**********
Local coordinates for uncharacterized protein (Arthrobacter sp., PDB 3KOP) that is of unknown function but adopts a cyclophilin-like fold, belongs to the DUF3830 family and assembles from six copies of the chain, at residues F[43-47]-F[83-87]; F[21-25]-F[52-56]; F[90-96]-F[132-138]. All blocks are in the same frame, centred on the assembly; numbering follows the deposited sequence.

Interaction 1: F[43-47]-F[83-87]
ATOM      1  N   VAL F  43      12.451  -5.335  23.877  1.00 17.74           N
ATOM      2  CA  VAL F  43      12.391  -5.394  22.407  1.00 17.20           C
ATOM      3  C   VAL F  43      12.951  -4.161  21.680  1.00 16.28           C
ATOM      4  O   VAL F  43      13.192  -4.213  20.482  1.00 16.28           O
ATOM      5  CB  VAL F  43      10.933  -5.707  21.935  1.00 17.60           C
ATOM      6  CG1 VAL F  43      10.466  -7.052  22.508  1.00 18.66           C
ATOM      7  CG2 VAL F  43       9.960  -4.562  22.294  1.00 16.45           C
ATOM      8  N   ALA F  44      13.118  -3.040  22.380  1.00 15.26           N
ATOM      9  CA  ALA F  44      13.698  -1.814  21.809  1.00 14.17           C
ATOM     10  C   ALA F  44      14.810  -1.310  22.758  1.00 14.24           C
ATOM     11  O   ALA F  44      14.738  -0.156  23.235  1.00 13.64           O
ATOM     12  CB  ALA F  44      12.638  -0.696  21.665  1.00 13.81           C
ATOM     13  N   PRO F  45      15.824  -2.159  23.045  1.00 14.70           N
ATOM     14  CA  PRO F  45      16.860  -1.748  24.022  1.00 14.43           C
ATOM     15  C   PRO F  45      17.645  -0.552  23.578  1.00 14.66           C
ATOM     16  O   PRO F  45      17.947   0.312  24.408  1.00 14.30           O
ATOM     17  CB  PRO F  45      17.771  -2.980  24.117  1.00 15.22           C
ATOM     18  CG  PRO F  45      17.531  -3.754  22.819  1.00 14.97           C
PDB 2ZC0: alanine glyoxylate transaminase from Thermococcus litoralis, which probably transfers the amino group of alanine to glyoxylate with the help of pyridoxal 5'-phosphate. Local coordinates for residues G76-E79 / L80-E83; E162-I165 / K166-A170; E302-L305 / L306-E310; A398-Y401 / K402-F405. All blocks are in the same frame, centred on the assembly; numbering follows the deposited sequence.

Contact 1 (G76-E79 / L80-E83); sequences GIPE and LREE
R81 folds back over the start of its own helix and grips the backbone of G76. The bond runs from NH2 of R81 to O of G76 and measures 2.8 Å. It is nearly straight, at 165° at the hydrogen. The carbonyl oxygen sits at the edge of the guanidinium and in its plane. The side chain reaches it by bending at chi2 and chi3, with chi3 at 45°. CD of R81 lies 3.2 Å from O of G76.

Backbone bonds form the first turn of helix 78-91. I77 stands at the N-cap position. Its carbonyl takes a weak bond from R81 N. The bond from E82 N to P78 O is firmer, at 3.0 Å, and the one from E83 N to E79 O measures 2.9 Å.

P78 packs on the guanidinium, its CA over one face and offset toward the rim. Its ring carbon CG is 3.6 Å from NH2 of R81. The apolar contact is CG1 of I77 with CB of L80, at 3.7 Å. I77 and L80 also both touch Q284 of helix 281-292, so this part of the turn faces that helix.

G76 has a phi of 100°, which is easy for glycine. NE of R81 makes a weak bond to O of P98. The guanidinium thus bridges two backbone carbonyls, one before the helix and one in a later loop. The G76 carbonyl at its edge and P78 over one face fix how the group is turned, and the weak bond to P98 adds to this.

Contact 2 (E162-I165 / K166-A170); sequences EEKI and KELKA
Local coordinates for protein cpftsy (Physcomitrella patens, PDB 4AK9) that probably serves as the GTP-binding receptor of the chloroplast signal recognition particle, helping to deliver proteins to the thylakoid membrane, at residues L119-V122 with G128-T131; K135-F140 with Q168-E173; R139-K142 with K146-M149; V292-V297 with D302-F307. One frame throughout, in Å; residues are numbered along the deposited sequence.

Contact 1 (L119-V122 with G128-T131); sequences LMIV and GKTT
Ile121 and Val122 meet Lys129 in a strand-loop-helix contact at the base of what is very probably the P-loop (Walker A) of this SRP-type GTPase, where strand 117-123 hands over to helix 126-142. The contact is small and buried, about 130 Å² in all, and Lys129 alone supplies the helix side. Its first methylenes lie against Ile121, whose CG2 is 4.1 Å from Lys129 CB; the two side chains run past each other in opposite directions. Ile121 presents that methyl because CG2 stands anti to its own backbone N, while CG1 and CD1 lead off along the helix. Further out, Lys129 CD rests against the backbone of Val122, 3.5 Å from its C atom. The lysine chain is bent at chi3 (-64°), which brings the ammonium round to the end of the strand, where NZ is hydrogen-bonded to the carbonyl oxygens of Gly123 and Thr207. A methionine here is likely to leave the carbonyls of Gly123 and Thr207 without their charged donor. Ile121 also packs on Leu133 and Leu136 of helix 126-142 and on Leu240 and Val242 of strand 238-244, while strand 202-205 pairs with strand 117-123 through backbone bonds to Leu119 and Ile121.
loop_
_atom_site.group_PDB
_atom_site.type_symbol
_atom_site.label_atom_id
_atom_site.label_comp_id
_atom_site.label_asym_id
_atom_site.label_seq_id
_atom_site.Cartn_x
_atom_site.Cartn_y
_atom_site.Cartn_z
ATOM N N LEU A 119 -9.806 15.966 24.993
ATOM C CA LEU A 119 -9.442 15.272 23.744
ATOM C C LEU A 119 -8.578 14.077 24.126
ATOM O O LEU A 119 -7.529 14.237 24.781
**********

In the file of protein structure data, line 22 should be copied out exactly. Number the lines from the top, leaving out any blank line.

Contact 1 (G76-E79 / L80-E83); sequences GIPE and LREE